The data results previously discussed above reported on the different components of student engagement for each student participant. In this part of the results and discussion section, we will see the correlation between student engagement and student achievement. One of the questions for this study is to find what impacts SE has on student achievement. The researcher used the students’ progress reports in comparison with results from SE to investigate these impacts. The cumulative percentages for science in the first term of the year 2024 for each student participant are displayed in Table 1. Grades are calculated based on raw marks received from in-class activities, quizzes, tests, and projects that students did for term 1 only. These raw marks are then converted into percentages to get the cumulative percentage. The last column of the table shows the corresponding letter grades.

The results in Table 3 show that Students A1, A2, A3, and A6 all received 95% cumulative percentages and higher. Students A4 and A5 both received cumulative percentages below the halfway mark of 50%. Initially, these participants were selected based on their behavioral engagement as observed by the researcher during the first observation. In particular, the researcher’s notes on Student A1 during both observation visits show that Student A1 was disruptive, restless, constantly out of his seat, and bothered other students. Miss Toma was surprised when the researcher informed her about Student A1’s behavior:

Student Participants

2024 Cumulative Percentage (%) for Term 1

Letter Grade



















Table 3 2024 Term 1—student progress report (science cumulative %)

“He loves to respond to class discussions…a very bright student in class. Loves getting engaged in our in-class activities.”

Miss Toma admitted that Student A1 does lose focus at times but he’s mostly a bright student. Cumulative percentages for student participants from Miss Sione’s science class correlated closely with their engagement levels. In addition, Miss Sione’s description of each of these students given in her questionnaire responses were similar to the observation notes of the researcher. Both Miss Sione and the researcher concluded that Students A4 and A5 were less likely to have high student achievement because of their lack of engagement in all three components: behavioral, emotional, and cognitive. The literature reviewed in this study state that student engagement is a major factor for student achievement, and this is true in the case of Students A4 and A5.


The results discussed earlier generated two significant themes that are relevant to this study: section:

  1. factors influence student engagement—student-teacher relationship
  2. teaching practices need to focus on ideas to bridge science language barriers


Many Factors Influence Student Engagement and the Student-Teacher relationship is one major factor that is somehow overlooked. The results of this study show that the student participants received an emotional connection from their families more than from their teachers. Chen et al.,10 believe that student engagement is positively associated with student enjoyment when teachers use productive classroom talk, thus creating space for students to think and reason. Furthermore, their study claims that literature shows implications of links between teacher-supportive behavior and student emotions, interests, and motivation. It is clear from the results of this study and supported by the available research that students feel engaged in learning when they have a sense of belonging and connection to their teachers. When student-teacher relationships are fortified, the problems hindering student talk (eg: fear of being mocked, fear of the teacher) will likely be eliminated.


Teaching practices need to focus on ideas to bridge science language barriers. As seen in the excerpts from student interviews, one of the problems the participants faced was the difficulties in understanding the language of science. Similarly, Suaalii, presented these difficulties in his study when discussing misapprehensions faced by Samoan students in learning a second language and the need for code-switching when clarifying a difficult concept in the classroom. Samoan students are English language learners and therefore, require an in-depth knowledge of the language of science. Suaalii, puts it plainly that poor knowledge of the language of Science puts second language learners (in the case of this study, the Samoan students) at a disadvantage. Insomuch that they become frustrated and will resort to rote memorization because they cannot make any meaningful connections in texts.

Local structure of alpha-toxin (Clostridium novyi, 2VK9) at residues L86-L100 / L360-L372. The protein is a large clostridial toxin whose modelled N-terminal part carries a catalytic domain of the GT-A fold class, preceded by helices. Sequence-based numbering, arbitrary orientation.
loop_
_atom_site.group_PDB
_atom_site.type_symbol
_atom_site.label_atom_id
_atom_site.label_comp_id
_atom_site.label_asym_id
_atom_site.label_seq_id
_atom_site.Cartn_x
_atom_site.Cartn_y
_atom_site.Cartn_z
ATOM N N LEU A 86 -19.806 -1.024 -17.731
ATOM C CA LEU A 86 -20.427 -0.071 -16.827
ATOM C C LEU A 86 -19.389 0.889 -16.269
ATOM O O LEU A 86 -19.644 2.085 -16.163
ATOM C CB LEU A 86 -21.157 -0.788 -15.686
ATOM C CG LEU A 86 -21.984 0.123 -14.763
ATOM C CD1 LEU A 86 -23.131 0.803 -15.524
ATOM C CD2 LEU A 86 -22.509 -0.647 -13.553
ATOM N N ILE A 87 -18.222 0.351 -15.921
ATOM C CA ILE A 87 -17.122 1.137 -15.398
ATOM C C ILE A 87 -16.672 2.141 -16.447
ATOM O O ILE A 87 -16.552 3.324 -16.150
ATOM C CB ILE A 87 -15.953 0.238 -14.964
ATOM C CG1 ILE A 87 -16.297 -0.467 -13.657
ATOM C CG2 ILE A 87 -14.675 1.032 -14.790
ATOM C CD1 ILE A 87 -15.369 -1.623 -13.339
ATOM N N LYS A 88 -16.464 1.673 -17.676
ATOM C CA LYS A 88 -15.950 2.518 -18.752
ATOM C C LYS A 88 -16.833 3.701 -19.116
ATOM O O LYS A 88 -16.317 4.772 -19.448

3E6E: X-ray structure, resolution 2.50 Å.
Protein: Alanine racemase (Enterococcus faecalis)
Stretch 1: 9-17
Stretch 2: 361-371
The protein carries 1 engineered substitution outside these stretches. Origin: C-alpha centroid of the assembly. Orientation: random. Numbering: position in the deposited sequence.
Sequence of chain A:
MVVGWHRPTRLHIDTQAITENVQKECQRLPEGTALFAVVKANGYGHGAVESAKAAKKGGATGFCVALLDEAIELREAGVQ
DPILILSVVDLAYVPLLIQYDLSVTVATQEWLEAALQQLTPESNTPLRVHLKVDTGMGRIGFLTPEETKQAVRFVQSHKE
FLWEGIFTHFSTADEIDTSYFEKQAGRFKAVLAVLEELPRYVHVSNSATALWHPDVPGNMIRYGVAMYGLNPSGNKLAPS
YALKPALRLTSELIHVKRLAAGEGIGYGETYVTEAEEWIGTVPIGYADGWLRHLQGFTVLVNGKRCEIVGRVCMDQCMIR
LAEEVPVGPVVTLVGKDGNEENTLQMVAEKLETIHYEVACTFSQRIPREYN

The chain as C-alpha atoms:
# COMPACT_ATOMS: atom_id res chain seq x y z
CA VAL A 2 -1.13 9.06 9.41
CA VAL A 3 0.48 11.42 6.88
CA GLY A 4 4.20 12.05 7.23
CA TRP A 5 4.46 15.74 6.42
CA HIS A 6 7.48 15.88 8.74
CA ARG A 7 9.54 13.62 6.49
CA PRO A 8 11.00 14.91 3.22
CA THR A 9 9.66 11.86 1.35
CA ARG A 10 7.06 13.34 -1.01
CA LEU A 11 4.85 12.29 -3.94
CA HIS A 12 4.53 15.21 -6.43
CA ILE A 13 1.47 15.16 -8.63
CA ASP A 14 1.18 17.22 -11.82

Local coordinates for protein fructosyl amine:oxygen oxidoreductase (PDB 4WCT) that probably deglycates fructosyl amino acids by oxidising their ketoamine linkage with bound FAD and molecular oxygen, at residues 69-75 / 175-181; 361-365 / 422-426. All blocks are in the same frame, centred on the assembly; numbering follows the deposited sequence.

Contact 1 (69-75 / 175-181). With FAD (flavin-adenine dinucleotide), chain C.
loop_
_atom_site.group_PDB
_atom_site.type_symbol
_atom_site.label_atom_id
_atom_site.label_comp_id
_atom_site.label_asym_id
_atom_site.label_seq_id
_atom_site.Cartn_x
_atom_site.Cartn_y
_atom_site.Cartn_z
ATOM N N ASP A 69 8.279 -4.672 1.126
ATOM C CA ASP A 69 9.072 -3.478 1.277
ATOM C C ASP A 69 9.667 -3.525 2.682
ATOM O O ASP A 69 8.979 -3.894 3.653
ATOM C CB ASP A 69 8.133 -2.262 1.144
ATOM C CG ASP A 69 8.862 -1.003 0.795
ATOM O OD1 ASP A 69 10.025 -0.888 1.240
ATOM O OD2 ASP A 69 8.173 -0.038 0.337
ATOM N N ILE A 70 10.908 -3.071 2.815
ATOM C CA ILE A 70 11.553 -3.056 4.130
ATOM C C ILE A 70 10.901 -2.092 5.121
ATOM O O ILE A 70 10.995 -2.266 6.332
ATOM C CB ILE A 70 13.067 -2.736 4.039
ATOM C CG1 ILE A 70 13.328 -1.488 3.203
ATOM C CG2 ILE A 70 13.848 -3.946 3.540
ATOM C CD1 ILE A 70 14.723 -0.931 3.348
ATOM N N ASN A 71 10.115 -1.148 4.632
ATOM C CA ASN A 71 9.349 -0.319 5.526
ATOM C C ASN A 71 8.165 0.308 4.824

This section summarizes the aim and research questions of this study followed by an explanation of the limitations and implications for future research.

This study aimed to investigate the impacts of student engagement on student achievement in secondary school science. The key findings from the analyses contributed to identifying the impacts of student engagement (behavioral, emotional, and cognitive) on the student’s achievements. The two questions that guided this study focused on finding what factors of student engagement impacted student achievement and discovering teaching practices that encourage student engagement thus improving student achievement. The study concludes that there is significant importance on the role of the teacher in creating a learning environment that promotes student engagement as this is also in agreement with the literature in the review. As English language learners, the student participants in this study revealed difficulties in learning the language of Science. This study believes that improvement in this area needs to be evaluated and looked at more closely by the Samoan school system.

One of the limitations of this study is the relatively small dataset as this is not a well-presented model of the entire population. Another limitation has to do with the constraints in time, where data was only collected within a limited timeframe of under two months. There is also limited research available for student engagement in the Pacific region, specifically for Samoan students. This dataset may be enhanced for future work to consider more students and more institutions at multiple levels of education. For analysis to be more effective, suggestions for more contextually fitting tools conducive to Samoan students to use for the measurement of student engagement may be explored. Other sources of data collection like video recordings, and online Zoom meetings can also be utilized for effective data collection.



Competing interests

The authors report there are no competing interests to declare.


The research project was fully sponsored by (The National University of Samoa) with the Faculty of Education budget.